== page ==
4.1.1 Design and strategy

The TFL1locus in Prunus persica comprises four exons and three introns and spans through 1.3 kb. We chose to simultaneously cleave two different located in exons 2 and 3, removing approximately half of the gene from the genome as a result (Figure 10). Guide gRNAs were selected using the CRISPR-Search tool (freely available at https://www.fruit-tree-genomics.com/). This tool, generated by our group, searches for the best pair combinations of gRNAs to induce the deletion of a defined target area within a genomic sequence. As mentioned, one of the main characteristics of our pGMV-U and pGEF-U vectors is their cargo capability for up to four different gRNAs. Thus, both chosen gRNAs targeting TFL1 were cloned into a single vector, named pGEF-TFL1. The “loss of a large gene fragment” approach has two distinct advantages: first, it allows us to maximize the chances of successfully inactivating our target genes by avoiding silent mutations, and second, it enables the screening of deletions through a straightforward PCR assay (Figure 10A and C).

Figure 10.

CRISPR/Cas9 gene editing of the P. persica TFL1 gene. A, genomic structure of the locus (PRUPE_7G112600). Depicted are the UTR regions (black segments in the left and right ends), the translation starting site (arrow above the first orange rectangle), the exons (orange rectangles), introns (black segments between exons), and the translation stop site (stop). The approximate locations of the two gRNAs used to generate a 0.58 kb deletion (gRNA1, gRNA2) and the primers employed for deletion screening (S1 and A1) are also indicated. B, peach cotyledons were transformed with pGEF-TFL1 using agrobacterium tumefaciens strain AGL1; representative pictures of infected (GFP+) and uninfected (GFP-) embryo explants under an epifluorescence microscope 8 days post-infection. C, 1.5% agarose gel of PCR products from genomic DNAs derived from embryo explants transformed with pGEF-TFL1, 28 days post-infection. MW: Molecular weight ladder. GFP+: Embryo explants positive for GFP expression. WT: Untransformed, wild-type embryos. GFP-: Embryo explants negative for GFP expression. H2O: no DNA control. Amplicons corresponding to the expected size of the edited products are signaled with white arrows. D, sequencing analysis of amplicons derived from embryo explants infected with pGEF-TFL1. E, acclimatized individuals whose genotypic and phenotypic characteristics are under study.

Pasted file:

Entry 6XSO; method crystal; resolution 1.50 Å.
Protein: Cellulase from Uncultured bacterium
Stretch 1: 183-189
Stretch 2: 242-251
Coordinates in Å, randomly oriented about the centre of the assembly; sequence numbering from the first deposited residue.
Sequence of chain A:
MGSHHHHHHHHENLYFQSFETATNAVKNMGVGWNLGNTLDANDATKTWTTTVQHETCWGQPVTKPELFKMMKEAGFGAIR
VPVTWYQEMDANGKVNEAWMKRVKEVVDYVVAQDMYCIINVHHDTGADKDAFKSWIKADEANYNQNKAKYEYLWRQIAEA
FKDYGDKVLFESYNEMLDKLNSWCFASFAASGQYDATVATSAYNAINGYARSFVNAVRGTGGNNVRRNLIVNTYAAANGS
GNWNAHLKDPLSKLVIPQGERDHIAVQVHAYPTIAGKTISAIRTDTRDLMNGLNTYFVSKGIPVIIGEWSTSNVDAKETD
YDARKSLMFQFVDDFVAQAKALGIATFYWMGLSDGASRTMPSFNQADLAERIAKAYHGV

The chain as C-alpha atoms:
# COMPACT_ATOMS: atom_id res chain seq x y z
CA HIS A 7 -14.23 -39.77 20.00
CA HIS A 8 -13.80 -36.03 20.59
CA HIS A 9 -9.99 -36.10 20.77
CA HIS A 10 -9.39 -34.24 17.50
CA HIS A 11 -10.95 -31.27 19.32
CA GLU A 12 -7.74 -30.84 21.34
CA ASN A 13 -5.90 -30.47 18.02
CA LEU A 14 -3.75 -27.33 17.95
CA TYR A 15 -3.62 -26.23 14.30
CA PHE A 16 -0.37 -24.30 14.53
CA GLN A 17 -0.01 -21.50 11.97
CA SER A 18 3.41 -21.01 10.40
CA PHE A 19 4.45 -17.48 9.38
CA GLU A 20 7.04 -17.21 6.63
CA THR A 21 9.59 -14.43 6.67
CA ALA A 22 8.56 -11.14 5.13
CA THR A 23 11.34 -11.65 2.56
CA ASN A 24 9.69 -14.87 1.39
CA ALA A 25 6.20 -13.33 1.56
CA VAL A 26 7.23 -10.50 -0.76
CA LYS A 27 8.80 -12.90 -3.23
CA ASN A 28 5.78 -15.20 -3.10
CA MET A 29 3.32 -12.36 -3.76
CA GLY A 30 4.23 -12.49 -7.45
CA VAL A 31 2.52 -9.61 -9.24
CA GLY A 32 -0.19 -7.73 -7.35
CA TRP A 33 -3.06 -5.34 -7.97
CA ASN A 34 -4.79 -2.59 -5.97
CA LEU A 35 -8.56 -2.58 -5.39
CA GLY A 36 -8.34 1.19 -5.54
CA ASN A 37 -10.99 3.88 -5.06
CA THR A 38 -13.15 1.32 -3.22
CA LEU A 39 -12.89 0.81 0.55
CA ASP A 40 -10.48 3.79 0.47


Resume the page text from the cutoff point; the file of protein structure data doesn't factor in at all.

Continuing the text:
We show results from the molecular analysis of embryo explants from Prunus persica transformed with the geminivirus-based GFP-Cas9 double gRNA vector pGEF-TFL1 (Figure 10B). Twenty-eight days post-infection, infected and uninfected embryo explants were processed for genomic DNA purification. DNA samples were analyzed through PCR, using primers located upstream from gRNA1 and downstream from gRNA2 (Figure 10A). As a result, we found an array of unedited and edited amplicons: the bigger PCR products, with a size around 950 bp, corresponding to the unedited form of the PpTFL1 gene (Figure 10C). The second group, comprised of shorter amplicons with varying sizes close to 380 bp, originated from the deletion of the DNA segment between the two gRNAs. The cloning and sequencing of these amplicons confirmed the successful edition of PpTFL1 (Figure 10D). These explants have already regenerated into several new individuals (Figure 10E) whose genotypic and phenotypic characteristics remain to be assessed.

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5. Conclusions